Bridges, Law and Power in Medieval England, 700-1400

Overview

From the time of Alfred the Great until beyond the end of the Middle Ages, bridges were vital to the rulers and people of England, but they were expensive and difficult to maintain. Who then was responsible for their upkeep? The answer to this question changes over the centuries, and the way in which it changes reveals much about law and power in medieval England. The development of law concerning the maintenance of bridges did not follow a straightforward line: legal ideas developed by the Anglo-Saxons, which ...

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Overview

From the time of Alfred the Great until beyond the end of the Middle Ages, bridges were vital to the rulers and people of England, but they were expensive and difficult to maintain. Who then was responsible for their upkeep? The answer to this question changes over the centuries, and the way in which it changes reveals much about law and power in medieval England. The development of law concerning the maintenance of bridges did not follow a straightforward line: legal ideas developed by the Anglo-Saxons, which had made the first age of bridge building possible, were rejected by the Normans, and royal lawyers of the thirteenth and fourteenth centuries had to find new solutions to the problem. The fate of famous bridges, especially London Bridge, shows the way in which the spiritual, historical and entrepreneurial imagination was pressed into service to find solutions; the fate of humbler bridges shows the urgency with which this problem was debated across the country. By concentrating on this aspect of practical governance and tracing it through the course of the Middle Ages, much is shown about the limitations of royal power and the creativity of the medieval legal mind. ALAN COOPER is Assistant Professor of History at Colgate University.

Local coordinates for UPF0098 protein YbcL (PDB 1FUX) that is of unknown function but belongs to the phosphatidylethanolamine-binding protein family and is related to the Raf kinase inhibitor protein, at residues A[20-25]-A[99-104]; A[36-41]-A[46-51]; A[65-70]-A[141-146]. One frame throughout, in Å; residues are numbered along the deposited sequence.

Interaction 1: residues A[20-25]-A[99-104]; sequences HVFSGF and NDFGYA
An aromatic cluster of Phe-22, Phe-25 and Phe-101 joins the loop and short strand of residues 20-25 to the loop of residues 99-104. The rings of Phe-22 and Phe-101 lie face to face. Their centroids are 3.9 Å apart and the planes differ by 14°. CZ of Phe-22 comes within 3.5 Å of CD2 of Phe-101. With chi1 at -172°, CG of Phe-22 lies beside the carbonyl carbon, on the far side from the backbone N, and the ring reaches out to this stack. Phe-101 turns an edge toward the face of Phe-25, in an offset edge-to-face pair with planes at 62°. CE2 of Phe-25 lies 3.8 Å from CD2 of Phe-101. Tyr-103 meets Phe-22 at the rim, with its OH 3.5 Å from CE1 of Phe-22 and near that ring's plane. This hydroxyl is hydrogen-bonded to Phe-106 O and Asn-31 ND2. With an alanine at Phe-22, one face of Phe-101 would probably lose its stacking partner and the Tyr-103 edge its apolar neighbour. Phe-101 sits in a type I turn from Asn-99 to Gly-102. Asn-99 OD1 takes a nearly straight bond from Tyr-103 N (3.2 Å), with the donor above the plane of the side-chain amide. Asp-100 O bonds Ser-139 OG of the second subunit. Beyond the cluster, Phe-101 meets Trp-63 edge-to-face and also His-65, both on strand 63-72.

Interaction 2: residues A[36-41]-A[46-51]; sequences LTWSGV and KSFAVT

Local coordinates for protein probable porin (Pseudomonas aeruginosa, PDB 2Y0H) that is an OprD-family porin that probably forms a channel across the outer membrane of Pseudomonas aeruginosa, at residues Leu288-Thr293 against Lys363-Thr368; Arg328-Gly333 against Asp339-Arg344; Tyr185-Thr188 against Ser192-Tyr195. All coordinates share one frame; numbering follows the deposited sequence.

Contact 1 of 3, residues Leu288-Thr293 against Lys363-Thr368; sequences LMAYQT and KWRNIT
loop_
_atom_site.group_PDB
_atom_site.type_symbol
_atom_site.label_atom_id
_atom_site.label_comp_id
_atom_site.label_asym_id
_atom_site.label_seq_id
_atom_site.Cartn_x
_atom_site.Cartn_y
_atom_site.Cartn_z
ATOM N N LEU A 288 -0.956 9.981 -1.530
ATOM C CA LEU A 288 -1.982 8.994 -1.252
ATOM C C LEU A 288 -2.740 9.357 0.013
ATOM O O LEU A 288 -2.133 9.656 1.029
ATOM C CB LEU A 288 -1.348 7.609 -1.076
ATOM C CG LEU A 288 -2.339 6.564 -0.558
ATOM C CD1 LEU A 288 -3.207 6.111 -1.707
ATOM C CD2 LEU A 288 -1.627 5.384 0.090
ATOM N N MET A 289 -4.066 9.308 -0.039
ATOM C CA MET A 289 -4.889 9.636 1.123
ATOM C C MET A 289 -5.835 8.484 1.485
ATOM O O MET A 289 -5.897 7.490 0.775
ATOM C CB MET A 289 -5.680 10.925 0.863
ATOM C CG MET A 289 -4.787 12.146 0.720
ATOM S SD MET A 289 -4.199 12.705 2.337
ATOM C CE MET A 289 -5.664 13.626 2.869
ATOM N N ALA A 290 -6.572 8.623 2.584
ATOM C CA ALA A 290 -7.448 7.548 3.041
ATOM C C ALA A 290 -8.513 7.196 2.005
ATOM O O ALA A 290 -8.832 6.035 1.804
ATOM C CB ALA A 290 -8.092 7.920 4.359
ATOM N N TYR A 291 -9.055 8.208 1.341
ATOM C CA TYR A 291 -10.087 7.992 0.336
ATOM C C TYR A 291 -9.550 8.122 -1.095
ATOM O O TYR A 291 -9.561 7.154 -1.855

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Product Details

  • ISBN-13: 9781843832751
  • Publisher: Boydell & Brewer, Limited
  • Publication date: 11/16/2006
  • Pages: 198
  • Product dimensions: 6.20 (w) x 9.30 (h) x 0.90 (d)

Table of Contents


List of Figures     viii
Acknowledgements     ix
Abbreviations     xi
Introduction     1
Bridge-work, but No Bridges: St Boniface and the Origins of the Common Burdens     8
Viking Wars, Public Peace: The Evolution of Bridge-work     39
'As Free as the King Could Grant': The End of Communal Bridge-work     66
Three Solutions     80
Conclusion     149
The Gumley Charter of 749     153
Grants of Pontage up to 1400     155
Bibliography     169
Index     183
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